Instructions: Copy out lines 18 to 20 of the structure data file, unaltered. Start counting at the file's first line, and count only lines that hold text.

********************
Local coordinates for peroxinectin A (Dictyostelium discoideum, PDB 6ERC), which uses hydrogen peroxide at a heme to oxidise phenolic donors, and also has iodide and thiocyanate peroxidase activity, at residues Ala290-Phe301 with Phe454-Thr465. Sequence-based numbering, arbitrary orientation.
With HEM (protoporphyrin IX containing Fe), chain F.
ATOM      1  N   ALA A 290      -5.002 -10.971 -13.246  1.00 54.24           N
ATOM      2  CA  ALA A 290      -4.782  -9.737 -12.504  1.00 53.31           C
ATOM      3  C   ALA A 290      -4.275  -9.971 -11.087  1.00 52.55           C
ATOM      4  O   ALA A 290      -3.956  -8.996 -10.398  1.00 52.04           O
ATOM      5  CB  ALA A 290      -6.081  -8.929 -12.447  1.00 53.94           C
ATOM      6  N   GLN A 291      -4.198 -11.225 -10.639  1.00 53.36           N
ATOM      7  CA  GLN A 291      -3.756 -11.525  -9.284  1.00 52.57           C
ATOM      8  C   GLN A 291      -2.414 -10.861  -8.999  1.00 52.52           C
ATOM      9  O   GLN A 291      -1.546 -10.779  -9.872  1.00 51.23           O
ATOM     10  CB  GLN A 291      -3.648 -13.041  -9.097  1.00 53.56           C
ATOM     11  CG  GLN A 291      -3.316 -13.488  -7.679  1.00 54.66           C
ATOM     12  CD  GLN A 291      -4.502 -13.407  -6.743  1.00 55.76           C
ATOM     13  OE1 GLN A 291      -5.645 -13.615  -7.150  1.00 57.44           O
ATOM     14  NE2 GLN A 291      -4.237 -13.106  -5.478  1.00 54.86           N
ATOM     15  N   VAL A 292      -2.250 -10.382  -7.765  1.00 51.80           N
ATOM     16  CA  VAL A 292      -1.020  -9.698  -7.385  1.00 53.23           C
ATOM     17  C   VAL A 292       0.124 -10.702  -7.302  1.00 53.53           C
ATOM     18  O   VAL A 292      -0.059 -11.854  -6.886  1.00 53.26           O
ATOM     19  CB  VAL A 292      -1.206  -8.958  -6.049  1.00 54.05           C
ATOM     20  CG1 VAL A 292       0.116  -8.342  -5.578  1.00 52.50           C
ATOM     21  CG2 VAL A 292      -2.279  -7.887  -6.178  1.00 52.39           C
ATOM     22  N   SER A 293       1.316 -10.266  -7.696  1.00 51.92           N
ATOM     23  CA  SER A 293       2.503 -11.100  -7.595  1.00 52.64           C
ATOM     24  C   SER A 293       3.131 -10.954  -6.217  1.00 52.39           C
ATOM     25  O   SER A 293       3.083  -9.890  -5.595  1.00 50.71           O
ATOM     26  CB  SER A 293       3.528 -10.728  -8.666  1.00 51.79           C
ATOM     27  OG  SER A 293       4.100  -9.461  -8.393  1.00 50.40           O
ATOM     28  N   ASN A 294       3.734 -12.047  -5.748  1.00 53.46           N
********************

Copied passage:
ATOM     16  CA  VAL A 292      -1.020  -9.698  -7.385  1.00 53.23           C
ATOM     17  C   VAL A 292       0.124 -10.702  -7.302  1.00 53.53           C
ATOM     18  O   VAL A 292      -0.059 -11.854  -6.886  1.00 53.26           O